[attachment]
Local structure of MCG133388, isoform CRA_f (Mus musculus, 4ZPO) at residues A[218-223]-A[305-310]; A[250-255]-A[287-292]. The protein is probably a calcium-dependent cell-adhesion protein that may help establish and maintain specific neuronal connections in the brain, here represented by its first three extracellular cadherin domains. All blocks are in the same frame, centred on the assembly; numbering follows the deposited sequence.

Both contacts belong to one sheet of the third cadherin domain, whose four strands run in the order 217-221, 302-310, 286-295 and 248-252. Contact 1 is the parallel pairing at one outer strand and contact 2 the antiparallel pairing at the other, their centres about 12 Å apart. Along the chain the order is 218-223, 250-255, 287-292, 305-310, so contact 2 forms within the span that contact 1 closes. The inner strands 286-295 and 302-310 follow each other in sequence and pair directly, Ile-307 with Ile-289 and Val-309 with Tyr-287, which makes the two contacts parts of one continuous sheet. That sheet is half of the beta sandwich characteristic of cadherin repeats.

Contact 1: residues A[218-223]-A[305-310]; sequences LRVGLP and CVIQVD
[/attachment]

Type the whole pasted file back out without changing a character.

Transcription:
Local structure of MCG133388, isoform CRA_f (Mus musculus, 4ZPO) at residues A[218-223]-A[305-310]; A[250-255]-A[287-292]. The protein is probably a calcium-dependent cell-adhesion protein that may help establish and maintain specific neuronal connections in the brain, here represented by its first three extracellular cadherin domains. All blocks are in the same frame, centred on the assembly; numbering follows the deposited sequence.

Both contacts belong to one sheet of the third cadherin domain, whose four strands run in the order 217-221, 302-310, 286-295 and 248-252. Contact 1 is the parallel pairing at one outer strand and contact 2 the antiparallel pairing at the other, their centres about 12 Å apart. Along the chain the order is 218-223, 250-255, 287-292, 305-310, so contact 2 forms within the span that contact 1 closes. The inner strands 286-295 and 302-310 follow each other in sequence and pair directly, Ile-307 with Ile-289 and Val-309 with Tyr-287, which makes the two contacts parts of one continuous sheet. That sheet is half of the beta sandwich characteristic of cadherin repeats.

Contact 1: residues A[218-223]-A[305-310]; sequences LRVGLP and CVIQVD